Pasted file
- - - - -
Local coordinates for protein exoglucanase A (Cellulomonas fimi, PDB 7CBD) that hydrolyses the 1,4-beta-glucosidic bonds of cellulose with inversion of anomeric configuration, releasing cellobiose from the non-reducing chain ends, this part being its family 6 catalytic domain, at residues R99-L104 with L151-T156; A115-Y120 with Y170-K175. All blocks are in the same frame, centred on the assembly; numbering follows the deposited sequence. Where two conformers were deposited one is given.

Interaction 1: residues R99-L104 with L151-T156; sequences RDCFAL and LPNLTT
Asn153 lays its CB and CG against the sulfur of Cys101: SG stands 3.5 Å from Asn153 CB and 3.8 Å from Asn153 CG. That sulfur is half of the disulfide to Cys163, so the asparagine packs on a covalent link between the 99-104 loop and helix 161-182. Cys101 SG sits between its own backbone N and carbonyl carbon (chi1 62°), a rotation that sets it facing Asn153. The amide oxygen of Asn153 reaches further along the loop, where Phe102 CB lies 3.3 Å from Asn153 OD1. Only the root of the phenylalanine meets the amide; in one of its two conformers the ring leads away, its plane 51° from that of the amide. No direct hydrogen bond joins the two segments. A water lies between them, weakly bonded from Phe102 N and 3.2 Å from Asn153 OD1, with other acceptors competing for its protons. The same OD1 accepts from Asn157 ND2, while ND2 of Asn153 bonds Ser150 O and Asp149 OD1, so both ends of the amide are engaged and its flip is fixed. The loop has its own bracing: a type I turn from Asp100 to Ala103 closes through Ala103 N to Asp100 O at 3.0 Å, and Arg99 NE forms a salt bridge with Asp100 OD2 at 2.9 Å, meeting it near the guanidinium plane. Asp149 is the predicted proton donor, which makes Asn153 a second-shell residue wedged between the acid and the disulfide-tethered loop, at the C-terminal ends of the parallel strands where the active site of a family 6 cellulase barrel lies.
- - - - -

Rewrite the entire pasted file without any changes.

Local coordinates for protein exoglucanase A (Cellulomonas fimi, PDB 7CBD) that hydrolyses the 1,4-beta-glucosidic bonds of cellulose with inversion of anomeric configuration, releasing cellobiose from the non-reducing chain ends, this part being its family 6 catalytic domain, at residues R99-L104 with L151-T156; A115-Y120 with Y170-K175. All blocks are in the same frame, centred on the assembly; numbering follows the deposited sequence. Where two conformers were deposited one is given.

Interaction 1: residues R99-L104 with L151-T156; sequences RDCFAL and LPNLTT
Asn153 lays its CB and CG against the sulfur of Cys101: SG stands 3.5 Å from Asn153 CB and 3.8 Å from Asn153 CG. That sulfur is half of the disulfide to Cys163, so the asparagine packs on a covalent link between the 99-104 loop and helix 161-182. Cys101 SG sits between its own backbone N and carbonyl carbon (chi1 62°), a rotation that sets it facing Asn153. The amide oxygen of Asn153 reaches further along the loop, where Phe102 CB lies 3.3 Å from Asn153 OD1. Only the root of the phenylalanine meets the amide; in one of its two conformers the ring leads away, its plane 51° from that of the amide. No direct hydrogen bond joins the two segments. A water lies between them, weakly bonded from Phe102 N and 3.2 Å from Asn153 OD1, with other acceptors competing for its protons. The same OD1 accepts from Asn157 ND2, while ND2 of Asn153 bonds Ser150 O and Asp149 OD1, so both ends of the amide are engaged and its flip is fixed. The loop has its own bracing: a type I turn from Asp100 to Ala103 closes through Ala103 N to Asp100 O at 3.0 Å, and Arg99 NE forms a salt bridge with Asp100 OD2 at 2.9 Å, meeting it near the guanidinium plane. Asp149 is the predicted proton donor, which makes Asn153 a second-shell residue wedged between the acid and the disulfide-tethered loop, at the C-terminal ends of the parallel strands where the active site of a family 6 cellulase barrel lies.